- …as study shows 32 of 43 PPAs signed since 2011 still in effect
The nation’s electricity sector is on course for a “crisis of immense financial strain” that requires a more transparent approach in the contracting of Power Purchasing Agreements (PPAs); and transparency with such agreements would be a major step forward in building a low-cost, competitive and sustainable power sector.
This was the principal takeaway from a policy dialogue forum organised by the Institute of Economic Affairs (IEA).
Discussants at the Forum, which had as its theme PPA Transparency can help build Ghana’s Power sector and protect its finances, however differed on the need for a dedicated legal regime to address the subject.
Chairperson of Parliament’s Select Committee on Energy and Mines, Samuel Atta Akyea, argued in favour of a competitive bidding regime for the power sector to ensure “the ultimate beneficiaries of the project has a way to compare elements, so that they will not be short-changed.”
Speaking in support of a standardised legal regime to guide energy sector arrangements, he added that such an approach would safeguard against skewed contracts; and suggested that it would serve as a buffer against disruptions caused by a change of government.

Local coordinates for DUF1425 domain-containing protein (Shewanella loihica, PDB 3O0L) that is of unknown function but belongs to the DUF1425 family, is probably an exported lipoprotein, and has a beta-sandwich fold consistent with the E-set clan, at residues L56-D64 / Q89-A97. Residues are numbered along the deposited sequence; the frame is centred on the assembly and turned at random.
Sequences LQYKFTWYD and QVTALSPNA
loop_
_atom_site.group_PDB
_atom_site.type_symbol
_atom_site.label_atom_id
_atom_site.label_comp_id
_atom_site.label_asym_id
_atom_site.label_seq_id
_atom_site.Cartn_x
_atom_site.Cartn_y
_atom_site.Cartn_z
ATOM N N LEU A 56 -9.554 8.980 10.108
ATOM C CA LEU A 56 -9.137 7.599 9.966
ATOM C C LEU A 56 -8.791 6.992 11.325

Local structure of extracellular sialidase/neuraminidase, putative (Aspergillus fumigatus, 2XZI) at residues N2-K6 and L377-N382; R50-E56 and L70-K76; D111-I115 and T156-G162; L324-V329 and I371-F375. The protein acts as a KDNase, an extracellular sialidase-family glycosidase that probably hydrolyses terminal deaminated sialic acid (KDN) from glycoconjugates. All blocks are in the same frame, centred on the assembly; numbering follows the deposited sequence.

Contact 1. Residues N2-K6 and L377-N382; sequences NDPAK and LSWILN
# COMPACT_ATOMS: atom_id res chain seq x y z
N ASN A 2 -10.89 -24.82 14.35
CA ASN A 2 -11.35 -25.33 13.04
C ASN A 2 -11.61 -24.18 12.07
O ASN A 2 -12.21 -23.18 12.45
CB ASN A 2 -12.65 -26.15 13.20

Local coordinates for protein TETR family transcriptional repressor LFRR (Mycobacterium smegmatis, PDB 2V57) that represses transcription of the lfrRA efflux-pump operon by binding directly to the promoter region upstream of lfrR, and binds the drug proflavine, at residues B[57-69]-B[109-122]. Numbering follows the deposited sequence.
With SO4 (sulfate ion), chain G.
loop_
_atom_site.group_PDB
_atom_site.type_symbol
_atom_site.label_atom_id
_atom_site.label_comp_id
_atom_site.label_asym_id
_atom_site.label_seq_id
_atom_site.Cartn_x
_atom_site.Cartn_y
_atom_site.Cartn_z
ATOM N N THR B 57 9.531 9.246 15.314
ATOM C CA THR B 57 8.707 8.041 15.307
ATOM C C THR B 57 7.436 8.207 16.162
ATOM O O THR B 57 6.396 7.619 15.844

“Any such arrangements must be situated in the context of a legal regime. If we had a legal regime, then you cannot broker deals and skew them toward one person or another as you cannot contract outside, since it would be considered null and void. That is what we need as a nation,” he said.
IPPs have a say
Addressing the subject of excess capacity generation and the cost associated with the so-called take-or-pay model, Chief Executive Officer of the Chamber of Independent Power Producers (IPPs), Elikplim Apetorgbor, explained that current electricity capacity is provided based on the Electricity Company of Ghana’s assessment of future demand – adding that the problem stems from the power distributor’s incapacity to expand its market.